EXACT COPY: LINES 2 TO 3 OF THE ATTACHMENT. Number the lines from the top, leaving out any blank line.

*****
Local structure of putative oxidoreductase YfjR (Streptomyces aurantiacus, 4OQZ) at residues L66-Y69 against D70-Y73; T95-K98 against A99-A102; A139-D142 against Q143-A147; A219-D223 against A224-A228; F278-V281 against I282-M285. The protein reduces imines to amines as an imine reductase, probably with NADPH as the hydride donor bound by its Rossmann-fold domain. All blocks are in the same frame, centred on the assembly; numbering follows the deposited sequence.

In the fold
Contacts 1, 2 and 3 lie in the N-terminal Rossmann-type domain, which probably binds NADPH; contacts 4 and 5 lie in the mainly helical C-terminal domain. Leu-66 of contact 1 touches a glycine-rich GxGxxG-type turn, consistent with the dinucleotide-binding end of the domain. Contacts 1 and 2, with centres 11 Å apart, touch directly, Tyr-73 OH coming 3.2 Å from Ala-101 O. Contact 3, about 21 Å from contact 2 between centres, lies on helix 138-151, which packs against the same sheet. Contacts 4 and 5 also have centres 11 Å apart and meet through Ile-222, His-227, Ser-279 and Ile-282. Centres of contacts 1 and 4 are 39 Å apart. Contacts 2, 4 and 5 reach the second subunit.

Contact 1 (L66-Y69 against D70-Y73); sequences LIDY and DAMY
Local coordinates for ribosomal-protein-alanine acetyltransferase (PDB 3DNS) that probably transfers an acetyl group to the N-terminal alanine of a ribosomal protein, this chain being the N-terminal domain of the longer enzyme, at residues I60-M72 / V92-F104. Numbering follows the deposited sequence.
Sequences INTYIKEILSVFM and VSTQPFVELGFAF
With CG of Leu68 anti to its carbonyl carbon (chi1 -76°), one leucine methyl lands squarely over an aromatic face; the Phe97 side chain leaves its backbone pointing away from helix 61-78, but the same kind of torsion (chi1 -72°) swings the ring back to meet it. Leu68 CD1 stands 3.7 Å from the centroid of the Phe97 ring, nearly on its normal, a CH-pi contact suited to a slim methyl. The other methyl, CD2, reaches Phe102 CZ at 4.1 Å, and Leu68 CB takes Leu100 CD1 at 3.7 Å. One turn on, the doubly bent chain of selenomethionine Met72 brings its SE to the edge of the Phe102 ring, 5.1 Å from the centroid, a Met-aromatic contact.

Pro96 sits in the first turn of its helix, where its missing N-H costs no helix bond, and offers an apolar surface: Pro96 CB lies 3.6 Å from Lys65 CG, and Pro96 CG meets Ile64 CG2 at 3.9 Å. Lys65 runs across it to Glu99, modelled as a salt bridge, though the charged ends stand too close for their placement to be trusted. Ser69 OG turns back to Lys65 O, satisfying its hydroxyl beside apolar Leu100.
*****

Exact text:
In the fold
Contacts 1, 2 and 3 lie in the N-terminal Rossmann-type domain, which probably binds NADPH; contacts 4 and 5 lie in the mainly helical C-terminal domain. Leu-66 of contact 1 touches a glycine-rich GxGxxG-type turn, consistent with the dinucleotide-binding end of the domain. Contacts 1 and 2, with centres 11 Å apart, touch directly, Tyr-73 OH coming 3.2 Å from Ala-101 O. Contact 3, about 21 Å from contact 2 between centres, lies on helix 138-151, which packs against the same sheet. Contacts 4 and 5 also have centres 11 Å apart and meet through Ile-222, His-227, Ser-279 and Ile-282. Centres of contacts 1 and 4 are 39 Å apart. Contacts 2, 4 and 5 reach the second subunit.